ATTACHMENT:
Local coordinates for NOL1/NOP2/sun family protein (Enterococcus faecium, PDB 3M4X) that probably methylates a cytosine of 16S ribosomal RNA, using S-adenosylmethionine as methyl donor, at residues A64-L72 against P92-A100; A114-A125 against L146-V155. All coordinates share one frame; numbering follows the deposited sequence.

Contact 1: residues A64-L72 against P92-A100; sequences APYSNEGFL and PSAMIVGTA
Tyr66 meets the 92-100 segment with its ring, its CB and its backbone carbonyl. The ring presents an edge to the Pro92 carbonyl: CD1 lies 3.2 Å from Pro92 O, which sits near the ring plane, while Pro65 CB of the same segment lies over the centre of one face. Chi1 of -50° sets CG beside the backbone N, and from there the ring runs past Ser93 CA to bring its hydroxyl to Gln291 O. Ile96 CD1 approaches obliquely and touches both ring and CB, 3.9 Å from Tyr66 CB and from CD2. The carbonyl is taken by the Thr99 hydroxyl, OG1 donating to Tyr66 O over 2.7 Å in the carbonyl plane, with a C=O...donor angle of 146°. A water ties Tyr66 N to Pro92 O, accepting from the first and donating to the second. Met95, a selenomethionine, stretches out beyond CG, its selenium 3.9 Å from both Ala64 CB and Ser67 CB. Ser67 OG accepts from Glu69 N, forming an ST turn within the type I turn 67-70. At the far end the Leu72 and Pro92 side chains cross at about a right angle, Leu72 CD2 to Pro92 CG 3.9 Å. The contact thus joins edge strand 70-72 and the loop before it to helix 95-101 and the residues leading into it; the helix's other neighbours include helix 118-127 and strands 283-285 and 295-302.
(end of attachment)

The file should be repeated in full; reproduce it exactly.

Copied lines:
Local coordinates for NOL1/NOP2/sun family protein (Enterococcus faecium, PDB 3M4X) that probably methylates a cytosine of 16S ribosomal RNA, using S-adenosylmethionine as methyl donor, at residues A64-L72 against P92-A100; A114-A125 against L146-V155. All coordinates share one frame; numbering follows the deposited sequence.

Contact 1: residues A64-L72 against P92-A100; sequences APYSNEGFL and PSAMIVGTA
Tyr66 meets the 92-100 segment with its ring, its CB and its backbone carbonyl. The ring presents an edge to the Pro92 carbonyl: CD1 lies 3.2 Å from Pro92 O, which sits near the ring plane, while Pro65 CB of the same segment lies over the centre of one face. Chi1 of -50° sets CG beside the backbone N, and from there the ring runs past Ser93 CA to bring its hydroxyl to Gln291 O. Ile96 CD1 approaches obliquely and touches both ring and CB, 3.9 Å from Tyr66 CB and from CD2. The carbonyl is taken by the Thr99 hydroxyl, OG1 donating to Tyr66 O over 2.7 Å in the carbonyl plane, with a C=O...donor angle of 146°. A water ties Tyr66 N to Pro92 O, accepting from the first and donating to the second. Met95, a selenomethionine, stretches out beyond CG, its selenium 3.9 Å from both Ala64 CB and Ser67 CB. Ser67 OG accepts from Glu69 N, forming an ST turn within the type I turn 67-70. At the far end the Leu72 and Pro92 side chains cross at about a right angle, Leu72 CD2 to Pro92 CG 3.9 Å. The contact thus joins edge strand 70-72 and the loop before it to helix 95-101 and the residues leading into it; the helix's other neighbours include helix 118-127 and strands 283-285 and 295-302.